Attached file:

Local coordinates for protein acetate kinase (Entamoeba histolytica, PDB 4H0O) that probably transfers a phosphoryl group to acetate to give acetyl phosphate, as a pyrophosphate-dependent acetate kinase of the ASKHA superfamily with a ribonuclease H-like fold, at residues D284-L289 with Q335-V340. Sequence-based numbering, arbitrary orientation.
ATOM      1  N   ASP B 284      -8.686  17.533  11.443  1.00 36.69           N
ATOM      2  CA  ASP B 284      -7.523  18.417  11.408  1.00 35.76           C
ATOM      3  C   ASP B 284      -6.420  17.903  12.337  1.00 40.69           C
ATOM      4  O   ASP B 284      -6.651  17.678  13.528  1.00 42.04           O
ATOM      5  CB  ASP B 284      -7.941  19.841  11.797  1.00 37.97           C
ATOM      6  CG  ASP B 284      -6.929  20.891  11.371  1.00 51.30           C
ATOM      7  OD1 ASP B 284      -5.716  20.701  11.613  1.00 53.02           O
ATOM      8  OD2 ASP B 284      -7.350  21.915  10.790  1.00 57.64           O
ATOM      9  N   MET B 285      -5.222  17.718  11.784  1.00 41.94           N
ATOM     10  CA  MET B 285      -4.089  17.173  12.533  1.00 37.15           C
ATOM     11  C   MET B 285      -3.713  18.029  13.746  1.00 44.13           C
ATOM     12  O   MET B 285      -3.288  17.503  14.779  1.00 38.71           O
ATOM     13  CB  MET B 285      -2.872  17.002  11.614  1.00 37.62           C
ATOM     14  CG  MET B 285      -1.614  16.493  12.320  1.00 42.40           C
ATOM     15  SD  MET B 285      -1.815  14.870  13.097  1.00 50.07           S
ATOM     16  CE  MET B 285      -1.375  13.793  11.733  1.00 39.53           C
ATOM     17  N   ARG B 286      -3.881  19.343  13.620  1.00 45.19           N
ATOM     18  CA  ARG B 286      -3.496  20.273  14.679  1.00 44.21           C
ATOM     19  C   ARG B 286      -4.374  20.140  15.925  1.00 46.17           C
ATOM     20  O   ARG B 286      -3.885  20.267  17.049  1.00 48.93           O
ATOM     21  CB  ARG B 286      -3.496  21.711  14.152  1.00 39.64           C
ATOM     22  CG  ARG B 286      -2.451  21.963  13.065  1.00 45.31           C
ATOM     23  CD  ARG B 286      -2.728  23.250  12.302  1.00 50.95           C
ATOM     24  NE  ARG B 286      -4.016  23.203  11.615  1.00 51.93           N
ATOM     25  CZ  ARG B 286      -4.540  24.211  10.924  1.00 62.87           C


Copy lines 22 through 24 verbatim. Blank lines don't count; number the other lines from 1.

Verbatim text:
ATOM     21  CB  ARG B 286      -3.496  21.711  14.152  1.00 39.64           C
ATOM     22  CG  ARG B 286      -2.451  21.963  13.065  1.00 45.31           C
ATOM     23  CD  ARG B 286      -2.728  23.250  12.302  1.00 50.95           C